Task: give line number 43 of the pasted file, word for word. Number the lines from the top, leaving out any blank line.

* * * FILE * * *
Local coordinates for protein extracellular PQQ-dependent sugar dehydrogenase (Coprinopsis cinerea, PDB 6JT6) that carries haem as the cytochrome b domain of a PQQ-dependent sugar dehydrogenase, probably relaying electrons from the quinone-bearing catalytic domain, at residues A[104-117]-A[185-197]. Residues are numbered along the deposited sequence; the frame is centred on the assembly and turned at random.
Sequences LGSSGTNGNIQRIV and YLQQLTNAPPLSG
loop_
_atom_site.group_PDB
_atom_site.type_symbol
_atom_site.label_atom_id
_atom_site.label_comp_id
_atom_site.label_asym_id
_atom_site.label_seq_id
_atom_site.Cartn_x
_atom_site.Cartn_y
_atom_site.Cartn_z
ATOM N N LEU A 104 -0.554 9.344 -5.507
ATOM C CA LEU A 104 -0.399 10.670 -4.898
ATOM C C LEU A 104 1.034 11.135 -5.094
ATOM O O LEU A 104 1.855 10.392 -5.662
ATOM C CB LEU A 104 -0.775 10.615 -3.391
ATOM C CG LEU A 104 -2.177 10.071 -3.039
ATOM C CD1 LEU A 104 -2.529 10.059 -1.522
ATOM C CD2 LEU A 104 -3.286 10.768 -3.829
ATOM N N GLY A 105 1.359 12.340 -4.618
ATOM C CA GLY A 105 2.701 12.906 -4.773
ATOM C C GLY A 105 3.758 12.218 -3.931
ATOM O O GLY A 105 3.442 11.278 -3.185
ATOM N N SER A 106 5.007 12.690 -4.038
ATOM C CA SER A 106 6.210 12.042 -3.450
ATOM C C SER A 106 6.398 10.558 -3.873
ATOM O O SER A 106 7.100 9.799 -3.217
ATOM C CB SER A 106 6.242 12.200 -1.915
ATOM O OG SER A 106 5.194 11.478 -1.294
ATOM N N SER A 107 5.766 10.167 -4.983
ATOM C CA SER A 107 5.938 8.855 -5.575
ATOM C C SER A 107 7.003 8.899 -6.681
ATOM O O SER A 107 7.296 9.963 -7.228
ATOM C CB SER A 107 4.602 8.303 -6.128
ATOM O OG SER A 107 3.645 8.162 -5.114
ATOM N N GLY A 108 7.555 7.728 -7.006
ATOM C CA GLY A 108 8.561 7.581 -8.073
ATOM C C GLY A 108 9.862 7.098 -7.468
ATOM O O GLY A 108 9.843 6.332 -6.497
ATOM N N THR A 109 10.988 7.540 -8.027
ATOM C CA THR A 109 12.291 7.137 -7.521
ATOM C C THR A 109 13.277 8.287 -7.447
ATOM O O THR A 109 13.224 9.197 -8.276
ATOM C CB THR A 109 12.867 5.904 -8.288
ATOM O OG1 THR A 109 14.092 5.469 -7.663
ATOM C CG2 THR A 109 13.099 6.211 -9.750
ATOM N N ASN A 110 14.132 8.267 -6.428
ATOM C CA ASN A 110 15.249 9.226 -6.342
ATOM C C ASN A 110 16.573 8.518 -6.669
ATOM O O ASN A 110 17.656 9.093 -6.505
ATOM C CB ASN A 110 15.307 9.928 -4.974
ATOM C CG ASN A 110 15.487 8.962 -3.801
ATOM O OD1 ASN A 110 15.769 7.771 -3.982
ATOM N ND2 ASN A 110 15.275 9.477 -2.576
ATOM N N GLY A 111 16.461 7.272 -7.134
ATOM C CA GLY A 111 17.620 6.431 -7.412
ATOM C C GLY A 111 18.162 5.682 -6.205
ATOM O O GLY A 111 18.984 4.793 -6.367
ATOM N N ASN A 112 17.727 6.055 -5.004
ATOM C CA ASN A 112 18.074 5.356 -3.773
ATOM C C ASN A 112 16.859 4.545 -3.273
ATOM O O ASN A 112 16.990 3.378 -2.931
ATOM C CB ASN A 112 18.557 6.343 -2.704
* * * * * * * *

ATOM C C THR A 109 13.277 8.287 -7.447